“It’s gonna be okay,” she kept repeating while rubbing my back soothingly while I stared at the ground. “I can’t believe you’d want to do that. We can’t have that. No, we can not have that.” I honestly didn’t know after a few minutes if she was comforting me or herself. Other than her back patting and reassurance it was all going to be okay, not much else was said while we waited for an unspecified person to show up. After a total of ten minutes a golf cart came around the corner and Mrs. Booth (the dean of students) and Officer Cardosa (the school resource officer who probably didn’t see much action at our tiny middle school) stopped in front of us. I didn’t have any interaction with these figures previously other than one awkward time where due to a misunderstanding in 6th grade I was sent to Mrs. Booth’s office where she explained what sex was to me (that’s a long story for another time), but we both had probably tried to push that uncomfortable moment out of our heads. As I was not a troublesome kid I never had a need to be on a first name basis with them and honestly I feared them both greatly. Which is why it was so startling when they gently asked me if I would be willing to get in the golf cart and talk to them in Mrs. Booth’s office. I’m sure I didn’t have a choice in the matter but I complied and off we drove.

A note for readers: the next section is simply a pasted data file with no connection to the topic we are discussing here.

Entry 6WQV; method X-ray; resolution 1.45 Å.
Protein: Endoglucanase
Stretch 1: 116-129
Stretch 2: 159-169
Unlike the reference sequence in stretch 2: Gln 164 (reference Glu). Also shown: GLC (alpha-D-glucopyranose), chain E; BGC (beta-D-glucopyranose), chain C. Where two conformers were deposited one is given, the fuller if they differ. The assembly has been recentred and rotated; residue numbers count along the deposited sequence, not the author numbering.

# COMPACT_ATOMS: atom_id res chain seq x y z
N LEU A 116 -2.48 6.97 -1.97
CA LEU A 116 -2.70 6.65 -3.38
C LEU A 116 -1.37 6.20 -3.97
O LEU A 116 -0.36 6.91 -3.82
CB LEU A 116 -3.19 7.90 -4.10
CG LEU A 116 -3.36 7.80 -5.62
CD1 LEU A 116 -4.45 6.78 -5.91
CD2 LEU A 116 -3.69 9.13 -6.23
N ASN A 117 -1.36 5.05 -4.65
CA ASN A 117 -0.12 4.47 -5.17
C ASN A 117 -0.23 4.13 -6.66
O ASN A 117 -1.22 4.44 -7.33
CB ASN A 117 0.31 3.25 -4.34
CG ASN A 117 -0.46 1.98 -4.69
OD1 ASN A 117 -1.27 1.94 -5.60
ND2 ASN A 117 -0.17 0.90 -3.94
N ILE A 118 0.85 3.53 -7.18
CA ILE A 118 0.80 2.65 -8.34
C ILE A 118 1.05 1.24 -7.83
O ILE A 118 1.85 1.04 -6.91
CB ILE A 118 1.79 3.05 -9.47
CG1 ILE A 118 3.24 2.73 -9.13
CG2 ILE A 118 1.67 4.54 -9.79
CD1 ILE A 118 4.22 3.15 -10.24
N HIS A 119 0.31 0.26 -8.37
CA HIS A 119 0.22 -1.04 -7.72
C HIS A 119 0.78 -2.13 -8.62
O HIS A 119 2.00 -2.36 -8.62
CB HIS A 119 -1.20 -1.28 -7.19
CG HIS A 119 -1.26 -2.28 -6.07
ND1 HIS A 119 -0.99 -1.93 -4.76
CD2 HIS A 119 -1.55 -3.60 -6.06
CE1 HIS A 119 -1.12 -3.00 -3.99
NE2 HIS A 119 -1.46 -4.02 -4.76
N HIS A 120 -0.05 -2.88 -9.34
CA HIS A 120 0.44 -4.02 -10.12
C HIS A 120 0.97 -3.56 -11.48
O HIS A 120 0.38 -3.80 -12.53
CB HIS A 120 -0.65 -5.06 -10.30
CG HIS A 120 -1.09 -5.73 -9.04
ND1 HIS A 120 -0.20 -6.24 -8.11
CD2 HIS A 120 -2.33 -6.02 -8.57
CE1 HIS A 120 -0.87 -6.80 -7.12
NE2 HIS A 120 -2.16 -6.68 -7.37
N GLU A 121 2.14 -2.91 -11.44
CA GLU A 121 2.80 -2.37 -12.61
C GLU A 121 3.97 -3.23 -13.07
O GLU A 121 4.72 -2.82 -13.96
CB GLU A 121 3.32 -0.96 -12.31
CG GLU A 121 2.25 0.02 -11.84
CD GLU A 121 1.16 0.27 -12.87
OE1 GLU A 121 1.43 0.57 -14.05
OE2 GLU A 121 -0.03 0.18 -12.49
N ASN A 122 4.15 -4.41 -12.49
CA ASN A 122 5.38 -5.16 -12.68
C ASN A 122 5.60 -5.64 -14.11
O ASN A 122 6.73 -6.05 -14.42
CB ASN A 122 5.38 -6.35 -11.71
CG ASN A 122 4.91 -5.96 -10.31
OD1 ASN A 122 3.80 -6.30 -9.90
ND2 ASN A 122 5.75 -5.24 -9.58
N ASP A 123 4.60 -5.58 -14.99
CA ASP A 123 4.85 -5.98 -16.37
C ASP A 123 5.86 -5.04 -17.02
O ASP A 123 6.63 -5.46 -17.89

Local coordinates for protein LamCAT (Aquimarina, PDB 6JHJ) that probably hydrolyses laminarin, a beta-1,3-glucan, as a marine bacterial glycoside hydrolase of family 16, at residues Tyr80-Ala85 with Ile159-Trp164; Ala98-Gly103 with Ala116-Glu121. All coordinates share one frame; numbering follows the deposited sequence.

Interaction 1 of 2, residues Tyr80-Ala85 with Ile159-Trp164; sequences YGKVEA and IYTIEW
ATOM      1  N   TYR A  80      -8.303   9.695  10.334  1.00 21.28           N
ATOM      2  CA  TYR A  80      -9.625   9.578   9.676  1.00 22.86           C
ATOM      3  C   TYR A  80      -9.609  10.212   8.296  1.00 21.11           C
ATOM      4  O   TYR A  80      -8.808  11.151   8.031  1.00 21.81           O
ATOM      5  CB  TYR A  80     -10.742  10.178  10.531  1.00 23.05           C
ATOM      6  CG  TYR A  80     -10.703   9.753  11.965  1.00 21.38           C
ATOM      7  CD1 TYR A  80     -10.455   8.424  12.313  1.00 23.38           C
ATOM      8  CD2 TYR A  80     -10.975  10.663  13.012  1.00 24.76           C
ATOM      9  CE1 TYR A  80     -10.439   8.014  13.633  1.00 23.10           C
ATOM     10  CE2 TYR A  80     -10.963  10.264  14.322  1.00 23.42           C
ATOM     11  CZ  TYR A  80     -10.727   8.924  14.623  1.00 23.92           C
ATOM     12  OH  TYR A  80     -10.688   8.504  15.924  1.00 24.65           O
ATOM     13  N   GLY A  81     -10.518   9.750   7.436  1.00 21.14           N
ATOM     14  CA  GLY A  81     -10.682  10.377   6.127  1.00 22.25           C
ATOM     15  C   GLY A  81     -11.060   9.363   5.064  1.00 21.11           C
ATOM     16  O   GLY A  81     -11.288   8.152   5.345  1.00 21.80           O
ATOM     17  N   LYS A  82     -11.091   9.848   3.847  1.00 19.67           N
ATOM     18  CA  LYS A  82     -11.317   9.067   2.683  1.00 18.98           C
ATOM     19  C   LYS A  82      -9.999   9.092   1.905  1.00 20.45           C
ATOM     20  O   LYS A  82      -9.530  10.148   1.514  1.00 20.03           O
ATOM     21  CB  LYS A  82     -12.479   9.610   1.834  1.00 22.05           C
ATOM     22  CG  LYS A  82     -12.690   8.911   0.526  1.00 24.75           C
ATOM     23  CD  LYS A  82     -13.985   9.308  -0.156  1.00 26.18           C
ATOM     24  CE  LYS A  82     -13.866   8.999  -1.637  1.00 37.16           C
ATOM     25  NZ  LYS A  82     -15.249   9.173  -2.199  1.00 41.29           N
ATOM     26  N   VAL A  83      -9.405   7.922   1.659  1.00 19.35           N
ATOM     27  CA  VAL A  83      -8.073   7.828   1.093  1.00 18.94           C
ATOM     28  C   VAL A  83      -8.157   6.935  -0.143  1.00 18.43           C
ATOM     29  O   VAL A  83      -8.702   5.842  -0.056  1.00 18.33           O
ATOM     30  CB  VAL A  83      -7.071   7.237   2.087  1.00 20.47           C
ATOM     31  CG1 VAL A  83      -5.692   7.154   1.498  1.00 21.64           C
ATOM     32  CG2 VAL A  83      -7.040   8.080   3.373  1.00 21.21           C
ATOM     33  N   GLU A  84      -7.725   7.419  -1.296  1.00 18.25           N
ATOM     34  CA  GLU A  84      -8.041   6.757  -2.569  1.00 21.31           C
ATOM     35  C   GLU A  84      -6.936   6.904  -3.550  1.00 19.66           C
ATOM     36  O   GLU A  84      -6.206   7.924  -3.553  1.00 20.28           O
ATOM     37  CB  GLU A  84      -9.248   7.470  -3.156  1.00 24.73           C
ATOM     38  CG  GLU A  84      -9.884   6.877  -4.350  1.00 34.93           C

We sat in her wood walled office, with Cardosa on my left and Mrs. Booth behind her desk and I began to unfold without hesitation when she asked me what would drive me to want to take my life. It felt so amazing to just unload the weights from shoulders. I almost didn’t care about any repercussions this might lead to at home for me. The officer took notes and I saw them glance at each other numerous times when I described the way my mom would choke or beat on me and when I showed them all the cuts I had along my right arm. When I finished recounting the events that led to my actions from the previous night the officer said “Well here’s what we’re going to do, we’re gonna call your parents, have them come down and see if we can work this thing out and get you some help okay?” I shook my head no vigorously. It was like the horror movie again. My mom was going to come down and the whole thing was going to get swept under the rug again. I wouldn’t go through that once more. I couldn’t believe I had thought these people were going to help me…

“I promise you nothing is going to happen to you,” he said to me. “Yeah, maybe while you’re here, but home is another story,” I thought.